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I think I've always had a slight preoccupation with wrestling. Not a prominent one, but it’s always been there, growling gently in the back of my mind. Growing up witnessing the bizarre spandex spectacle of WWF (as it was known then) on Channel 5, with such heroes as Stone Cold Steve Austin and The (now ubiquitous) Rock, must have had some effect, as did the time when I told my friend Karl in assembly that wrestling wasn’t real, and he proceeded to put me in a headlock on the spot. It was very real then. Thanks Karl. Wrestling has been depicted in art for thousands of years. What is the enduring appeal of simulated organised violence? Let me take you through five of my favourite wrestling artworks and we’ll see what the deal is.

5 artworks
  • This is quite probably my favourite work on Art UK. It is hard to tell from the image but the face of the guy being strangled is exquisitely rendered and wonderfully deranged. You can almost hear his muffled scream. I also love how beat-up the sculpture itself is, as though they have been throwing each other around for centuries in the dusty corner of the castle in which they are housed.

    Sumo Wrestlers
    unknown artist
    H 57 x W 37 x D 20 cm
    Kinloch Castle, Rum (Scottish Natural Heritage)
    Sumo Wrestlers
    © the copyright holder. Photo credit: Kinloch Castle, Rum (Scottish Natural Heritage)

  • I enjoy the quaintness of this scene. To me this painting sounds like stately oboe and birdsong, mingled with the gentle thud of flesh hitting the earth. It looks like some small-town dispute that is being settled with an audience. Fun fact – I grew up quite near Knaresborough. But never saw any wrestling.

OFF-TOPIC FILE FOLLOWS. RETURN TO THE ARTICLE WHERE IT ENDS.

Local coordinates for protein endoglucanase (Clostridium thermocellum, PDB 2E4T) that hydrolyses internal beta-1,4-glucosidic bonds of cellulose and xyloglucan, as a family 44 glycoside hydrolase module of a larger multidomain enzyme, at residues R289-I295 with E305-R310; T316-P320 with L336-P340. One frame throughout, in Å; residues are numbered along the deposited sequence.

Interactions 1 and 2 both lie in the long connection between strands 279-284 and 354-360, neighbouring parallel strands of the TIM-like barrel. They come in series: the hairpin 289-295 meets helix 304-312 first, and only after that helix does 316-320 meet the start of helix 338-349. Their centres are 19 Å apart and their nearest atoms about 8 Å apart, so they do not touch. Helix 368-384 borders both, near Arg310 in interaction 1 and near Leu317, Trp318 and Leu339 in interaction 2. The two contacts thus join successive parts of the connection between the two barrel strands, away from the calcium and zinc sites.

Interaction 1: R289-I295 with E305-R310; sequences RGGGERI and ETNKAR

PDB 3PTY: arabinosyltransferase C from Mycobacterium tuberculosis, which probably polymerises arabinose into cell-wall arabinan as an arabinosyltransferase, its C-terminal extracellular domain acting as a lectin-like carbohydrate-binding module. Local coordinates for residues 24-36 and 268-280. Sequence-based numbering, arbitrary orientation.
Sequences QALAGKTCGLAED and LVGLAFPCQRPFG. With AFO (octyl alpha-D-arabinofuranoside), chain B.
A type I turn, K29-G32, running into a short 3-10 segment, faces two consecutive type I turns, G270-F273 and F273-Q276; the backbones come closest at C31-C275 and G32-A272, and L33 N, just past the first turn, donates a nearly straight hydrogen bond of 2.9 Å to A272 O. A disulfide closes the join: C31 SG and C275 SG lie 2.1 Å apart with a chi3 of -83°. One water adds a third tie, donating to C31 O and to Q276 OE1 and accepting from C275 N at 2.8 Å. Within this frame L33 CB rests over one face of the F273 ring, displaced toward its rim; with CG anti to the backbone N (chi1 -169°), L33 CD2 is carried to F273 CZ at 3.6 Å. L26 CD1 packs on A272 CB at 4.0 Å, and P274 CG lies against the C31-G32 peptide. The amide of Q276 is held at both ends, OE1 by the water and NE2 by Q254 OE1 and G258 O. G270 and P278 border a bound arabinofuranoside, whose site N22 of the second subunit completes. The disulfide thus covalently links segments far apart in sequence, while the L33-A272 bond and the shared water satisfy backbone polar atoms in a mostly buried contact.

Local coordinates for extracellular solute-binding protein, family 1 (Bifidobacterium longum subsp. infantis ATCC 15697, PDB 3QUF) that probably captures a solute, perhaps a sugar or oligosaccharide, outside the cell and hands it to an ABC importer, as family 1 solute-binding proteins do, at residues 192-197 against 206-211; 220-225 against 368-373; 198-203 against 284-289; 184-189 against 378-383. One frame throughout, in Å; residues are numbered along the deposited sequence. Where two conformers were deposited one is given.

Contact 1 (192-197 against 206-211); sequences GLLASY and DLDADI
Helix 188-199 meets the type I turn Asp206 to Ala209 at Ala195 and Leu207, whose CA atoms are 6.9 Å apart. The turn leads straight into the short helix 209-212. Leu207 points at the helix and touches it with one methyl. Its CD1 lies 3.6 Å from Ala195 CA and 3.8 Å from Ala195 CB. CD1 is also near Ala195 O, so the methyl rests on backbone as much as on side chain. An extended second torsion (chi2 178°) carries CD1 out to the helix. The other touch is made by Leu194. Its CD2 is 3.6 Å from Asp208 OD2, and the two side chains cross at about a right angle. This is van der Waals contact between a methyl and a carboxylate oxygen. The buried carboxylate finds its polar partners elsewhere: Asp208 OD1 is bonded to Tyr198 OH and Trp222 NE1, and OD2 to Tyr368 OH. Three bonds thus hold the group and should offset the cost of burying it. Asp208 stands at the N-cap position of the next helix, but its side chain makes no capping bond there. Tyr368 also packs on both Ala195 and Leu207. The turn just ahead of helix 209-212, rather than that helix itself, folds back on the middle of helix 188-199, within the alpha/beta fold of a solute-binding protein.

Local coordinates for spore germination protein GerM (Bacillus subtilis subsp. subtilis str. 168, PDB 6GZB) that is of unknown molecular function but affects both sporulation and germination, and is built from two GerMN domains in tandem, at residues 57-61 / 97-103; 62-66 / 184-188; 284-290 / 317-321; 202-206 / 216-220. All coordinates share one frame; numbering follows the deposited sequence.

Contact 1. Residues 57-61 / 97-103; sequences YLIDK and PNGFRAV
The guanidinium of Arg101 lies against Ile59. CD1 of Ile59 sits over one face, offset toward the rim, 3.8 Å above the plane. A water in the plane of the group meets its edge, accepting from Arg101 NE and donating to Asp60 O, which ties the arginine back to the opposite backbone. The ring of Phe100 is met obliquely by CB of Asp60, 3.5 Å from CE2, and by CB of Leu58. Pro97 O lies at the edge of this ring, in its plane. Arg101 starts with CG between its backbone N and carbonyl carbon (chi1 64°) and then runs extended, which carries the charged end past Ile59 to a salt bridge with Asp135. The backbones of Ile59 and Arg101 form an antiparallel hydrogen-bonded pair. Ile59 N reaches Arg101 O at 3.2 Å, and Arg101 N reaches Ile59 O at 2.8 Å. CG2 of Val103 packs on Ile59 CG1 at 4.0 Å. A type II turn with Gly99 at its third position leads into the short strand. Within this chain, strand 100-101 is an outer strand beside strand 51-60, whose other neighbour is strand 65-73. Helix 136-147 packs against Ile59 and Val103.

The Moat, Knaresborough (The Battlers)
    Joseph Baker Fountain (1907–1992)
    Oil on canvas
    H 25 x W 18 cm
    The Mercer Art Gallery, Harrogate
    The Moat, Knaresborough (The Battlers)
    © the copyright holder. Photo credit: The Mercer Art Gallery, Harrogate

  • These guys look like they are leaning in for a smooch, with the referees looking on in fascination. This air of pleasantry is ramped-up by washy pools of lovely colours. I think this is hinting at something a bit deeper that exists within many of these wrestling depictions – the fine line between violence and loving, and sexual, imagery. Especially as we are always shown a freeze-frame which can be deliberately and deliciously ambiguous.

    A Pair of Wrestlers
    unknown artist
    Watercolour on paper (?)
    H 21 x W 31.4 cm
    Wellcome Collection
    A Pair of Wrestlers
    Photo credit: Wellcome Collection

  • Here the artist presents the male form in hyper-amplified style – like those homunculus diagrams of the human body that present the body parts in order of size according to the number of nerve endings present in them. This dude is ripped. The choice of a wrestler's naked, muscular form, throbbing with potential energy can be seen as a tender expression of sexual desire and in this context a lot of depictions of wrestlers can be read as erotic ciphers.

    The Wrestler c.1945
    Henri Gaudier-Brzeska (1891–1915) (posthumous cast)
    H 63.5 x W 27 x D 45 cm
    Bristol Museums, Galleries & Archives
    The Wrestler
    Photo credit: Bristol Museums, Galleries & Archives

  • Perhaps the most tender depiction of wrestling of the five – the subjects almost melt into the background in what looks like a loving embrace. It appears utterly ambiguous and gloriously steamy, complete with glistening oil paint. The viewer can choose to read into it what they will: either revelling in the sultry overtones or just enjoying a picture of two wrestlers doing what they do best: getting sweaty and throwing each other around.

    Wrestlers II 1989
    Kevin Sinnott (b.1947)
    Oil on cardboard on plywood
    H 18.8 x W 18.5 cm
    The Ashmolean Museum of Art and Archaeology
    Wrestlers II
    © the artist. Photo credit: Ashmolean Museum, University of Oxford